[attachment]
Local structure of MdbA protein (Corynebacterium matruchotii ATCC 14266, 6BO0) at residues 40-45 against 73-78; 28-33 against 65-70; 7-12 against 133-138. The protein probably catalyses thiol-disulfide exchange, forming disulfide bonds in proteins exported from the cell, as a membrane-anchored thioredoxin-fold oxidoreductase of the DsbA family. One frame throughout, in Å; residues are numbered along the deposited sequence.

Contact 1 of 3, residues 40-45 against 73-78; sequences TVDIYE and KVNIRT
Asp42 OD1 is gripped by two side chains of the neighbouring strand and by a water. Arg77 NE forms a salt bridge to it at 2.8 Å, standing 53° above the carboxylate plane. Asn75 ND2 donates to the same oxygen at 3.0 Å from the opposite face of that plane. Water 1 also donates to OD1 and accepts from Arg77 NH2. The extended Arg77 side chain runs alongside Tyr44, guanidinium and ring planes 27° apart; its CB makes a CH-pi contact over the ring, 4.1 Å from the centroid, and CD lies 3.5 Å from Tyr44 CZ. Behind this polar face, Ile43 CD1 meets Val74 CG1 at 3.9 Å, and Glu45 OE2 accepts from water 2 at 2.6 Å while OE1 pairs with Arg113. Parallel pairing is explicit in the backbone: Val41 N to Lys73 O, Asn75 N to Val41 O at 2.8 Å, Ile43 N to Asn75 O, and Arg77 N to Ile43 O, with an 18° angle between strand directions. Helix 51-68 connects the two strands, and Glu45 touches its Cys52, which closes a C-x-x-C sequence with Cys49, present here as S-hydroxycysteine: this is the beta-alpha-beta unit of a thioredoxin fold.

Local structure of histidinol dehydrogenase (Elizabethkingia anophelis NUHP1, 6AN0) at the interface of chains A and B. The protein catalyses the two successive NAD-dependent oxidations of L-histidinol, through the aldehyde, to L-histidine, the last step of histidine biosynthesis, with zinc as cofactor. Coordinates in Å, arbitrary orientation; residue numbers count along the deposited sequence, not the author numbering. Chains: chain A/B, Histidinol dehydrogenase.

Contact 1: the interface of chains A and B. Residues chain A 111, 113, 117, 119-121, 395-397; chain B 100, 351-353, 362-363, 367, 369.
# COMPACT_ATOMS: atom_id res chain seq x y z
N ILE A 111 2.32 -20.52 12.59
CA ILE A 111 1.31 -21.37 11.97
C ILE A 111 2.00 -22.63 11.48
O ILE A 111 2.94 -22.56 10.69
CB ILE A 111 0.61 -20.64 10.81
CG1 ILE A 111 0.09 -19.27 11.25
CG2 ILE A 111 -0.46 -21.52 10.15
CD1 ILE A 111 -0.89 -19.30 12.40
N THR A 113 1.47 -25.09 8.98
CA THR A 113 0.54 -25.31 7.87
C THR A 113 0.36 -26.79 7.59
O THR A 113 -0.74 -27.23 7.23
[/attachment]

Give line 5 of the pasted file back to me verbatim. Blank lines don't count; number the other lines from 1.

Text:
Contact 1: the interface of chains A and B. Residues chain A 111, 113, 117, 119-121, 395-397; chain B 100, 351-353, 362-363, 367, 369.